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Obit: Paddie Bell (3 Aug 05)

GUEST,theballadeer 03 Aug 05 - 04:59 PM
Murray MacLeod 03 Aug 05 - 05:04 PM
Murray MacLeod 03 Aug 05 - 05:11 PM
Murray MacLeod 03 Aug 05 - 05:12 PM
GUEST,theballadeer 03 Aug 05 - 05:19 PM
Georgiansilver 03 Aug 05 - 05:24 PM
Seamus Kennedy 03 Aug 05 - 05:49 PM
GUEST,Dale 03 Aug 05 - 07:14 PM
DebC 03 Aug 05 - 08:17 PM
GUEST,Art Thieme 04 Aug 05 - 12:36 AM
GUEST,Bill the Collie 04 Aug 05 - 02:18 AM
Roger the Skiffler 04 Aug 05 - 03:41 AM
Roger the Skiffler 04 Aug 05 - 11:50 AM
GUEST,theballadeer 04 Aug 05 - 12:14 PM
Jim McLean 04 Aug 05 - 05:23 PM
Fibula Mattock 04 Aug 05 - 07:33 PM
Jimmy C 04 Aug 05 - 09:56 PM
Big Al Whittle 05 Aug 05 - 03:50 AM
Tam the man 05 Aug 05 - 06:47 AM
Tam the man 05 Aug 05 - 07:00 AM
GUEST 06 Aug 05 - 04:00 PM
GUEST,Sylvia & Terry McGowan 06 Aug 05 - 04:22 PM
GUEST,Neil Scott 08 Aug 05 - 03:31 PM
GUEST,Guy 08 Aug 05 - 07:26 PM
theballadeer 09 Aug 05 - 04:35 PM
Susanne (skw) 09 Aug 05 - 05:48 PM
Murray MacLeod 10 Aug 05 - 03:31 PM
GUEST,Bill Smith - The Corrie Folk Trio 10 Aug 05 - 04:05 PM
Tattie Bogle 10 Aug 05 - 04:25 PM
GUEST,TRo 20 Nov 14 - 11:56 AM
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Subject: Obit: Paddie Bell (8/3/05)
From: GUEST,theballadeer
Date: 03 Aug 05 - 04:59 PM

I just received this sad new from Bill Smith (leader of the Corrie Folk Trio)...
"Sadly, I just had word that Paddie Bell died this evening at six o'clock, a couple of hours ago, following a three month spell in hospital."

Nick


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Subject: RE: Obit: Paddie Bell
From: Murray MacLeod
Date: 03 Aug 05 - 05:04 PM

Just got the phone call from Sandy, Nick.

Sad news indeed, but a merciful release.

RIP Paddie, you will be sorely missed by so many.


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Subject: RE: Obit: Paddie Bell
From: Murray MacLeod
Date: 03 Aug 05 - 05:11 PM

For those reading this who may be unaware of Paddie Bell, she was the female singer with the Corrie Folk Trio, who achieved massive fame in the folk boom of the early Sities.

She was also a most lovely person, a joy to be with, and her memory will live for ever among those who knew her.

Condolences to her husband Sandy, and to her daughter Morven.


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Subject: RE: Obit: Paddie Bell
From: Murray MacLeod
Date: 03 Aug 05 - 05:12 PM

Sixties ...


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Subject: RE: Obit: Paddie Bell
From: GUEST,theballadeer
Date: 03 Aug 05 - 05:19 PM

There is information about Paddie and the Corrie Folk Trio on my website.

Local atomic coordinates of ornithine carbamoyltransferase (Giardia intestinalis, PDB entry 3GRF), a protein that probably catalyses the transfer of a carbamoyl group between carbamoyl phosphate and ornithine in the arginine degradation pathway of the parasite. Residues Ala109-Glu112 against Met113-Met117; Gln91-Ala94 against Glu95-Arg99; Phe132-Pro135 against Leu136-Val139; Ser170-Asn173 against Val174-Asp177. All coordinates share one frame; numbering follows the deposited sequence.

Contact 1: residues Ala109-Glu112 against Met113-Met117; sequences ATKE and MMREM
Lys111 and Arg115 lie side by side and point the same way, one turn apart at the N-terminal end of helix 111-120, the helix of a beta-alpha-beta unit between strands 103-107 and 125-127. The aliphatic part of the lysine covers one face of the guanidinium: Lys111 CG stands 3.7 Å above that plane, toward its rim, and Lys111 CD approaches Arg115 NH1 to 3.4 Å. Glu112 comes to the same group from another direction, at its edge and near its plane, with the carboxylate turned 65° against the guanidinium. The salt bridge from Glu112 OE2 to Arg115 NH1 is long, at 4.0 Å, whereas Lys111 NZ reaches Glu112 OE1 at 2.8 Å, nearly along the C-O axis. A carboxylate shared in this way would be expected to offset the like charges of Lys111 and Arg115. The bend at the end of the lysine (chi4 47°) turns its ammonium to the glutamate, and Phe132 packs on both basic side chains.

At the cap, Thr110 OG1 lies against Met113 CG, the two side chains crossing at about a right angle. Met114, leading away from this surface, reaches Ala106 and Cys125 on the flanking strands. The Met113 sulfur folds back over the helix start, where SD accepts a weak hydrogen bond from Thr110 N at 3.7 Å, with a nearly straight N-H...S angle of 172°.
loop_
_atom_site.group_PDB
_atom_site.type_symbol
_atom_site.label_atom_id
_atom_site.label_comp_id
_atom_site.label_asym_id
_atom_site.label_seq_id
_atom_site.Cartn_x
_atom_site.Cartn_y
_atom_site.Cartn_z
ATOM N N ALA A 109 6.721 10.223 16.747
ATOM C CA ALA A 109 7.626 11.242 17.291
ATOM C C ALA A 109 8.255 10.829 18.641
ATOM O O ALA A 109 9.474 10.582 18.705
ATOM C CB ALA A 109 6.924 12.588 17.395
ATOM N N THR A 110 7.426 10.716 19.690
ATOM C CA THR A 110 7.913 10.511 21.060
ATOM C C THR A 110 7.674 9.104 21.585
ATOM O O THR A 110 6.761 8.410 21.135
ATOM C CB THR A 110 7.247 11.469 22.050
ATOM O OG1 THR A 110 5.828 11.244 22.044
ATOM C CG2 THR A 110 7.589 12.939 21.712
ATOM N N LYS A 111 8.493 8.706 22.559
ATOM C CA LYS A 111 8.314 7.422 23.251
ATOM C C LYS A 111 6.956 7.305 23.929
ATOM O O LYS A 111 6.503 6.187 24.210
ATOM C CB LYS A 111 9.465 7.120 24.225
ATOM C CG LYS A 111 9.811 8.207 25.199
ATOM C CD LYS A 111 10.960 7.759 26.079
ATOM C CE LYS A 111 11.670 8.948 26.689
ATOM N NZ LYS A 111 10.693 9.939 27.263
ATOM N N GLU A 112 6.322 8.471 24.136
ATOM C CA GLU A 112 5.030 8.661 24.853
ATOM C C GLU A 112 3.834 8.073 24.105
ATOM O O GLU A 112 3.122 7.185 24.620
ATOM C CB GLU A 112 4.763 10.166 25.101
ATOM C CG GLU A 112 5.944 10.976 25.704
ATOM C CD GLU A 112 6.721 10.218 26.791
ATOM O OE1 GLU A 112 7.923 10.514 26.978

Nick


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Subject: RE: Obit: Paddie Bell
From: Georgiansilver
Date: 03 Aug 05 - 05:24 PM

Still have my "Corries" LPs and still love to hear Paddies voice! Her memory will live on with me....and many others I suspect.
Rest in Peace.
Best wishes, Mike.


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Subject: RE: Obit: Paddie Bell
From: Seamus Kennedy
Date: 03 Aug 05 - 05:49 PM

Sad news. I listened to Paddie Bell and the Corries a lot in my early exposure to folk music.
Nick, great website. Thank you.
We have a lot of friends in common. Kieran Manning, Ray McAreavey, Gogie et al.
Here's hoping we don't see their names in the obits in the nea future.
I hope to see you in CO in September.

Seamus


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Subject: RE: Obit: Paddie Bell
From: GUEST,Dale
Date: 03 Aug 05 - 07:14 PM

I think I have most all of her albums, and listen to them frequently.   They never grow old. She was a whole lot more than just the female singer for the Corries.

I am sorry to hear of her passing.


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Subject: RE: Obit: Paddie Bell
From: DebC
Date: 03 Aug 05 - 08:17 PM

This is sad indeed.

I met Paddie when I lived in Edinburgh and I would see her at sessions in the West End Hotel. We had some great nights then. She was a lovely lady and I'll always remember her having her "wee medicinal" :-)

Go in peace, Paddie.

Deb Cowan


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Subject: RE: Obit: Paddie Bell (3 Aug 05)
From: GUEST,Art Thieme
Date: 04 Aug 05 - 12:36 AM

If I'm thinking of the right song connected to the right person, it was she, Paddie Bell, who absolutely hit the nail squarely on the head with her incandescent vocalizing harmony---one high note near the end of the songespecially---in the Corries version of "MY LORD WHAT A MORNING". WOW!!!

After all these years, that is the song I remember from the one album of them that I ever heard----over 40 years ago.

I'm so sorry to hear that she's gone!!

Art Thieme


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Subject: RE: Obit: Paddie Bell (3 Aug 05)
From: GUEST,Bill the Collie
Date: 04 Aug 05 - 02:18 AM

Lovely lady
Fine distinctive voice
Will be missed
Once thanked my brother by giving him a peck on the cheek. He still remembers it.